Time and Western Man



Pardon me while I intrude on Scott’s turf as Power Line’s official literary studies director.  Time and Western Man is the title of an obscure Wyndham Lewis book that I’ve always found impenetrable despite several attempts to struggle through it.  A more approachable book on the theme of time is Gary Saul Morson’s Narrative and Freedom: The Shadows of Time.  (Morson, the Frances Hooper Professor of the Arts and Humanities and professor of Slavic languages and literature at Northwestern University, was featured in the Power Line 100 roster several months back.) I started reading Morson’s book over the weekend because I’m fixed up to have dinner with him in Chicago later this week, arranged by our mutual friend Daniel Lowenstein of UCLA.  And now I can’t put it down.

1654373_10152070187552909_1480278889_nMy great teacher Harry Jaffa, still going at age 95 (he recently held forth for a day and a half with friends—and friendly critics—on a wide range of subjects; see the nearby photo) reminds us in his American Mind interview with Charles Kesler that he majored in literature at Yale, but was interested also in political philosophy and decided to study that subject in graduate school.  But he might have done it the other way around (that is, major in political science at Yale and study English literature for a Ph.D), in which case instead of being the great interpreter of Lincoln, he might have become one of the great interpreters of Shakespeare instead.  Except that he is a great Shakespearean, having co-authored (with Allan Bloom) Shakespeare’s Politics, and many other fine essays on the permanent political wisdom to be found in Shakespeare.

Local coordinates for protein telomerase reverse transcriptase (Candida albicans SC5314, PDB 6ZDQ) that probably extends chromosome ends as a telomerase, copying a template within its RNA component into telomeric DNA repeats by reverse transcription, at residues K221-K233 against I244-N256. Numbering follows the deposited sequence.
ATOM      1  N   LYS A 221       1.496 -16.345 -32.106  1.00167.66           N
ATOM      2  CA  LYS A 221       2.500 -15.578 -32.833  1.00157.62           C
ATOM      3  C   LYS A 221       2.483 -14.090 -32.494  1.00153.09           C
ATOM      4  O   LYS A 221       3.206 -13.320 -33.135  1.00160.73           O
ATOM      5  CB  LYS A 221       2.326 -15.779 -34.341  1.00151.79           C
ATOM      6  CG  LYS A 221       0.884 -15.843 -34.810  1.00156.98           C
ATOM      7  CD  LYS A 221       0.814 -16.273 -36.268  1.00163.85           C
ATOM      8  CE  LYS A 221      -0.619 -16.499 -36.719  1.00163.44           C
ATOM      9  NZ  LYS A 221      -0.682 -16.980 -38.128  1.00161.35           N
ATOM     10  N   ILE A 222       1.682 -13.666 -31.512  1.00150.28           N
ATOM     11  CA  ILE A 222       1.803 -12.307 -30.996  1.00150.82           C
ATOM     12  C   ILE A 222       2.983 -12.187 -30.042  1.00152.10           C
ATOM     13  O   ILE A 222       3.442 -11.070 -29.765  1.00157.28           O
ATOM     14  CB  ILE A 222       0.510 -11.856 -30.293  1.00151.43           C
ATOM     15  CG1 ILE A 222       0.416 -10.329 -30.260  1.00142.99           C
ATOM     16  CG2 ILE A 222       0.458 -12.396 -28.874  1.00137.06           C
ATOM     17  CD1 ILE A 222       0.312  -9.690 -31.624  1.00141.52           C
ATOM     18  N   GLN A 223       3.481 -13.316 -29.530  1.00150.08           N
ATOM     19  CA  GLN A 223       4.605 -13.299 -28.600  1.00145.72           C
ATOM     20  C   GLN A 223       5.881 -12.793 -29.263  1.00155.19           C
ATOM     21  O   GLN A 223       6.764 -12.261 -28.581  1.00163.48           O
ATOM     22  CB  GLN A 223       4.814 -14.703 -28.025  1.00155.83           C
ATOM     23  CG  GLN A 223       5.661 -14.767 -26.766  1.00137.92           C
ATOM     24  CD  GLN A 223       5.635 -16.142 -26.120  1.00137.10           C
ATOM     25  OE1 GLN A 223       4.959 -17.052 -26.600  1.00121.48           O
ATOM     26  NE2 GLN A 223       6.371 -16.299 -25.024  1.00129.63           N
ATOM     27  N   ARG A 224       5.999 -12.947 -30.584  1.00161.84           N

The point is, literature, like history, offers profound windows into political life, and not necessarily by the direct route of so-called “political” novels like Darkness at Noon or 1984.  Morson notes in his introduction that “criticism, like fiction, was intended and understood as philosophy by other means.”  Morson’s study examines the great Russian novelists, especially Tolstoy and Dostoevsky, whose works I haven’t cracked open in more than 30 years, alas.  So I have some remedial reading to do.  But in light of my recent posts about the climatistas wanting to arrest climate skeptics because the climatistas have a monopoly on truth, the closing passage of Morson’s introduction bears note:

We live at the end of a terrible century, one that has witnessed the horrors produced by utopians in power.  We have seen the unprecedented tyranny practiced by those who, believing they possess the key to history, imagine their values to be final.  In their world without loopholes, they admit no sideshadows.  I think there has been too little serious reflection about what is wrong with this style of thinking.

Hear, hear.